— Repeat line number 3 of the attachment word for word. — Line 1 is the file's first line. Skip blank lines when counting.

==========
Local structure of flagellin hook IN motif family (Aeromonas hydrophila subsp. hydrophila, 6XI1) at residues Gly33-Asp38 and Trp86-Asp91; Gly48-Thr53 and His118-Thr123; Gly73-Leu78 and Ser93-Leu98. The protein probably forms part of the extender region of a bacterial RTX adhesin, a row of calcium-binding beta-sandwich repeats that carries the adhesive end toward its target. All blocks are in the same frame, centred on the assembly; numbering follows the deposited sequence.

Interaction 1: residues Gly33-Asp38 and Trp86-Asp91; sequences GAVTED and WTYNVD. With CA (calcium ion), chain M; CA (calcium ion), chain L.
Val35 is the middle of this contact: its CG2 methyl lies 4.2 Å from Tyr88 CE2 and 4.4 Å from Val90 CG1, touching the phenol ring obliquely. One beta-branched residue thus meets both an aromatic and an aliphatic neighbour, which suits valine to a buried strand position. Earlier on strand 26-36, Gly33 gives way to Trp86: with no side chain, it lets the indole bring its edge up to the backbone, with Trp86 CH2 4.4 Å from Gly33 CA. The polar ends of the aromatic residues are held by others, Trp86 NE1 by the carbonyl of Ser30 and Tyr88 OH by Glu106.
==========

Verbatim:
Val35 is the middle of this contact: its CG2 methyl lies 4.2 Å from Tyr88 CE2 and 4.4 Å from Val90 CG1, touching the phenol ring obliquely. One beta-branched residue thus meets both an aromatic and an aliphatic neighbour, which suits valine to a buried strand position. Earlier on strand 26-36, Gly33 gives way to Trp86: with no side chain, it lets the indole bring its edge up to the backbone, with Trp86 CH2 4.4 Å from Gly33 CA. The polar ends of the aromatic residues are held by others, Trp86 NE1 by the carbonyl of Ser30 and Tyr88 OH by Glu106.